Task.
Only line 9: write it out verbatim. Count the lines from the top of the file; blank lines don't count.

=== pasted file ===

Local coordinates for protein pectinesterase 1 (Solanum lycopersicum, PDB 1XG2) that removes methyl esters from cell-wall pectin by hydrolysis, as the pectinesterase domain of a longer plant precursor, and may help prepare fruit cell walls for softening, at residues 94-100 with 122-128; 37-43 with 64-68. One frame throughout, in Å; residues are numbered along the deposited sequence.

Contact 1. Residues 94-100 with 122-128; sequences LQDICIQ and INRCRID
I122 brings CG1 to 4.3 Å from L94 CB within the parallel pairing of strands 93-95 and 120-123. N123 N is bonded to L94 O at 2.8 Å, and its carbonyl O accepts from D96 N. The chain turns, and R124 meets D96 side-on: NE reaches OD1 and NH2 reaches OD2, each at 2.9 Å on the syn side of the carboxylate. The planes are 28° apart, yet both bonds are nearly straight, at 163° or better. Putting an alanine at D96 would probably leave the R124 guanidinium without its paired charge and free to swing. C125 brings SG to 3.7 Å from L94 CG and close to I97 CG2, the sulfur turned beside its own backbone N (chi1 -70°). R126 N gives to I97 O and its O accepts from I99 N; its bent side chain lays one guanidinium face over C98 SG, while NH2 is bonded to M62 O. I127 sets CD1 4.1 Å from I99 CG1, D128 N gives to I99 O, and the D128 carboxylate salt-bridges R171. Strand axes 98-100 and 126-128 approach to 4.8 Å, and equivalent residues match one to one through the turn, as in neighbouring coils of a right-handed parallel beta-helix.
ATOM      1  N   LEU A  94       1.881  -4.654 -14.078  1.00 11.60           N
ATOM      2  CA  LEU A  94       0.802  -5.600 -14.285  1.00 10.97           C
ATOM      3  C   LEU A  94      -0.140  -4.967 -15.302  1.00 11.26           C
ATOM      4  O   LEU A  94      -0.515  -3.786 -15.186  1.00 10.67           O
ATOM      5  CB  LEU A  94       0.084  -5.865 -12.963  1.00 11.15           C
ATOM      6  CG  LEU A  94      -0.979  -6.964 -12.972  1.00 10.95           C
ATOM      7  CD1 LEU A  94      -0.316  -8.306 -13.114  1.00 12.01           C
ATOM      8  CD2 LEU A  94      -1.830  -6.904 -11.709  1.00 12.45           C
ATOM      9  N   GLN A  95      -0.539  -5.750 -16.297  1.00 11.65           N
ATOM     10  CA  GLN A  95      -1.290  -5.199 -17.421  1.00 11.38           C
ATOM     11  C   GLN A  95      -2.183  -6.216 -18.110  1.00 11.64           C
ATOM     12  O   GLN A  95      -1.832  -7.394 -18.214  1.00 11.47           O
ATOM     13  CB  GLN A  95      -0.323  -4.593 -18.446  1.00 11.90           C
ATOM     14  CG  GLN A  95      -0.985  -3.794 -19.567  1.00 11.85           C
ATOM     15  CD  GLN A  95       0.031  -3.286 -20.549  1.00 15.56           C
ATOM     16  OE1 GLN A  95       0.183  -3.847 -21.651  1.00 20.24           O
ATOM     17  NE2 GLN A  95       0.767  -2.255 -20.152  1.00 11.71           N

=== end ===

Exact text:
ATOM      6  CG  LEU A  94      -0.979  -6.964 -12.972  1.00 10.95           C